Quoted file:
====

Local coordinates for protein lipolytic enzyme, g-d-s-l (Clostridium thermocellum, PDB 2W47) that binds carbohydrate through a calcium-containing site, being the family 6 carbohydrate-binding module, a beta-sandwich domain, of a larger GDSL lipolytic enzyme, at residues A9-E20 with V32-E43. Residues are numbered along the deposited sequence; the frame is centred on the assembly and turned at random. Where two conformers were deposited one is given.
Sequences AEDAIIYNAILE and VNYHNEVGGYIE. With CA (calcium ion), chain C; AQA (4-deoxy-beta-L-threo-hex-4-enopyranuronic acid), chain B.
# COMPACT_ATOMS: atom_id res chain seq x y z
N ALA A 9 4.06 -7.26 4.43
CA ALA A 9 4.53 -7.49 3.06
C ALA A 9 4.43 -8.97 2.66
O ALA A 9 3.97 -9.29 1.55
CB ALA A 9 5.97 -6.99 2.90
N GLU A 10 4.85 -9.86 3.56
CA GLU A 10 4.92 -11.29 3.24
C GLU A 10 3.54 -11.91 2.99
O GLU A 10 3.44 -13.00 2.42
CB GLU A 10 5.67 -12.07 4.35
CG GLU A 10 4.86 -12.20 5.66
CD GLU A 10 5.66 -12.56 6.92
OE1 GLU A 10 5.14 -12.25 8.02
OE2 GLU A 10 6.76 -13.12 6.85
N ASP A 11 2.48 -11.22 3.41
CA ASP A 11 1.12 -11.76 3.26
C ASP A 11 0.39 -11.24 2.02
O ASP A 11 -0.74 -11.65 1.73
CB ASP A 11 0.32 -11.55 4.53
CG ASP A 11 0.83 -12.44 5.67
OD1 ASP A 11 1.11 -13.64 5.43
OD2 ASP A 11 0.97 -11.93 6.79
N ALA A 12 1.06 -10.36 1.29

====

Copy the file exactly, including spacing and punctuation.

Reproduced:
Local coordinates for protein lipolytic enzyme, g-d-s-l (Clostridium thermocellum, PDB 2W47) that binds carbohydrate through a calcium-containing site, being the family 6 carbohydrate-binding module, a beta-sandwich domain, of a larger GDSL lipolytic enzyme, at residues A9-E20 with V32-E43. Residues are numbered along the deposited sequence; the frame is centred on the assembly and turned at random. Where two conformers were deposited one is given.
Sequences AEDAIIYNAILE and VNYHNEVGGYIE. With CA (calcium ion), chain C; AQA (4-deoxy-beta-L-threo-hex-4-enopyranuronic acid), chain B.
# COMPACT_ATOMS: atom_id res chain seq x y z
N ALA A 9 4.06 -7.26 4.43
CA ALA A 9 4.53 -7.49 3.06
C ALA A 9 4.43 -8.97 2.66
O ALA A 9 3.97 -9.29 1.55
CB ALA A 9 5.97 -6.99 2.90
N GLU A 10 4.85 -9.86 3.56
CA GLU A 10 4.92 -11.29 3.24
C GLU A 10 3.54 -11.91 2.99
O GLU A 10 3.44 -13.00 2.42
CB GLU A 10 5.67 -12.07 4.35
CG GLU A 10 4.86 -12.20 5.66
CD GLU A 10 5.66 -12.56 6.92
OE1 GLU A 10 5.14 -12.25 8.02
OE2 GLU A 10 6.76 -13.12 6.85
N ASP A 11 2.48 -11.22 3.41
CA ASP A 11 1.12 -11.76 3.26
C ASP A 11 0.39 -11.24 2.02
O ASP A 11 -0.74 -11.65 1.73
CB ASP A 11 0.32 -11.55 4.53
CG ASP A 11 0.83 -12.44 5.67
OD1 ASP A 11 1.11 -13.64 5.43
OD2 ASP A 11 0.97 -11.93 6.79
N ALA A 12 1.06 -10.36 1.29